Derek Nash (musician)

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Derek Nash
Born (1961-07-28) July 28, 1961 (age 56)
Stockport
Genres Jazz
Occupation(s) Saxophonist, recording engineer
Instruments Saxophone
Years active circa 1982–present
Associated acts Sax Appeal,
Jools Holland Rhythm and Blues Orchestra

Derek Nash (born 28 July 1961) is a British jazz saxophonist, band leader and recording engineer.

For over thirty years, Nash has led Sax Appeal, which won the John Dankworth Award for Ensemble in the 1998 B.T. Jazz Awards, and subsequently the British Jazz Award for best small group in 2000. He also leads the funk/fusion band Protect the Beat.

He has been a member of the Jools Holland Rhythm and Blues Orchestra since 2004,

After studying electroacoustics at Salford University, Nash became a sound engineer at the BBC in 1982, leaving in 2002 to become a full-time musician and to set up his own Clowns Pocket Recording Studio.[1]

Derek Nash's Clowns Pocket Recording Studio has been used by many British musicians to record, mix and master albums including Jamie Cullum, George Melly, Stan Tracey, Tony Remy, Georgie Fame, Dave O'Higgins, Evelina De Lain, Geoff Gascoyne and many others.

Nash has performed with David Sanborn, John Dankworth, Dick Morrissey, Spike Robinson, Humphrey Lyttelton, Paul McCartney, Eric Clapton, Solomon Burke, Annie Lennox, Eddie Floyd, Madeleine Peyroux, Roger Daltrey, Eddi Reader, Tom Jones, Don Grusin, Dave Grusin, John Etheridge, Russell Ferrante, Nelson Rangell, Snake Davis, Bob Dorough, Oscar Castro Neves, Clare Teal, Jamie Cullum, Alan Barnes, Axel Zwingenberger, Dave Green, Charlie Watts, George Melly, Bob Dorough, Shakatak, Lulu, India Arie, Alison Moyet, Clark Tracey, Alec Dankworth, Ben Waters, Digby Fairweather and Jools Holland.[1][2]

The album he recorded with Spike Robinson, Young Lions, Old Tigers (2000), was named Best Jazz CD of the Year.,[2] a feat repeated in 2012 with his "Joyriding" album by the Derek Nash Acoustic Quartet. Both albums are released on JAZZIZIT Records and Nash is a co-director of the label.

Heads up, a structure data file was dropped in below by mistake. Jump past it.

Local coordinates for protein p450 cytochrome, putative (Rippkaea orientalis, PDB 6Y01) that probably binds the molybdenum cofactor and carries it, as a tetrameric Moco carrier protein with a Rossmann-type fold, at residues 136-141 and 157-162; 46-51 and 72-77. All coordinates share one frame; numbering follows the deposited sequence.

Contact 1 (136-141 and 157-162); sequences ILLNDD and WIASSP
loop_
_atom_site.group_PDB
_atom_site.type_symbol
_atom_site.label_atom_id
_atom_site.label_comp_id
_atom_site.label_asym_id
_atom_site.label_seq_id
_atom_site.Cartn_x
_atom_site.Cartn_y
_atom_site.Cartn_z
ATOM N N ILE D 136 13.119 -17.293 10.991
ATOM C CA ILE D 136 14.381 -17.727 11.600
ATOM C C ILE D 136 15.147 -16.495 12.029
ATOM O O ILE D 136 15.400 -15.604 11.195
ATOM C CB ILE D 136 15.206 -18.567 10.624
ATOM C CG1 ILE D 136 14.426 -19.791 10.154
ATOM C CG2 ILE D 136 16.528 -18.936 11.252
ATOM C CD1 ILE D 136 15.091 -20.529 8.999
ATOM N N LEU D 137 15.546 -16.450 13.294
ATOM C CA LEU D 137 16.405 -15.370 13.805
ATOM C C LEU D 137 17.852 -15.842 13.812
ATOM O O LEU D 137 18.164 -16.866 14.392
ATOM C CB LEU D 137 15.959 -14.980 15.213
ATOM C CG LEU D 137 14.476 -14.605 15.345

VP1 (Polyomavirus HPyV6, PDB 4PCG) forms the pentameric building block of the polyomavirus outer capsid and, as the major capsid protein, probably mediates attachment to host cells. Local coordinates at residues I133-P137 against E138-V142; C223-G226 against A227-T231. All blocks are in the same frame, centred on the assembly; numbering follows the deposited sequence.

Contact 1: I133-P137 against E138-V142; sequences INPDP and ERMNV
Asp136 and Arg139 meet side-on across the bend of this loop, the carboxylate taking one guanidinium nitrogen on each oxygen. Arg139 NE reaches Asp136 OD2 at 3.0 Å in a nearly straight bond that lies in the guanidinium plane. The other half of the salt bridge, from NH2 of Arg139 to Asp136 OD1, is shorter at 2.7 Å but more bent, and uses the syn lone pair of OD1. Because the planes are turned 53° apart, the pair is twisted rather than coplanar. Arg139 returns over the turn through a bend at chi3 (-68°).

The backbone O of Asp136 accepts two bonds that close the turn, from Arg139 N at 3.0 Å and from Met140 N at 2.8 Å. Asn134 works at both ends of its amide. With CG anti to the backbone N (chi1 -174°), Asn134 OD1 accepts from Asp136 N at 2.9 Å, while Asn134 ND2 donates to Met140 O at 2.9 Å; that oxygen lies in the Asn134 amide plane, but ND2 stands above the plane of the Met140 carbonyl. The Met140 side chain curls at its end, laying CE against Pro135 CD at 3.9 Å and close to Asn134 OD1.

Awards[edit]

  • Best Jazz CD of the Year for Joyriding with the Derek Nash Acoustic Quartet (2012)
  • Best Jazz CD of the Year for Young Lions, Old Tigers with Spike Robinson (2002)
  • British Jazz Award (Small Group) for Sax Appeal (2000)
  • John Dankworth Award for Ensemble in the B.T. Jazz awards (1998)

Nominations[edit]

  • Nominated for British Jazz Award Alto Saxophone 2015
  • Nominated for British Jazz Award Alto Saxophone 2014
  • Nominated for Jazz Musician of the Year by the Global Music Foundation and voted in the Top 3 Alto Saxophonists in the 2010 British Jazz Awards.

Discography[edit]

As leader/co-leader[edit]

  • 2015: "'You've Got To Dig It To Dig It,You Dig? – with Dave Newton, Geoff Gascoyne and Sebastiaan de Krom (Plus guest Martin Shaw)
  • 2012: "'Joyriding – with Dave Newton, Geoff Gascoyne and Sebastiaan de Krom (Plus guests Martin Shaw and Winston Rollins)
  • 2009: Snapshot – with Jan Lundgren, Geoff Gascoyne and Steve Brown
  • 2000: Young Lions, Old Tigers – with Spike Robinson, Pete Cater, Nick Weldon, Rob Rickenberg
  • 1998: Setting New Standards – with Clark Tracey, Alec Dankworth and Graham Harvey
With Sax Appeal
  • 2014: "Funkerdeen"
  • 2006: The Flatiron Suite
  • 2000: Take No Prisoners
  • 1997: Outside In
  • 1994: Let's Go
  • 1991: Flat Out
With Protect the Beat
  • 2007: Intrepid with Darby Todd,Winston Blissett,Tim Cansfield+Arden hart
  • 2002: It Ain't Dinner Jazz
With PICANTE
  • 2015: Five Note Salsa - with Dominic Ashworth, Neil Angilley, Geoff Gascoyne, Marc Cecil, Chris Storr and Louise Marshall

As sideman[edit]

With the Jools Holland Rhythm and Blues Orchestra
  • "Sirens of Song" 2014
  • "The Golden Age of Song" 2012
  • "Rockinghorse" 2010
  • "The Informer" 2008
  • "Best of Friends" 2007
  • "Moving Out to the Country" 2006
  • "Swinging the Blues, Dancing the Ska" 2005
  • "Tom Jones and Jools Holland" 2004
With Ben Waters
  • Shakin' in the Makin'
  • Hurricane
  • Boogie for Stu

References[edit]

  1. ^ a b Biography Allmusic. Retrieved 14 August 2013.
  2. ^ a b Jazznet: Biography Retrieved 14 August 2013.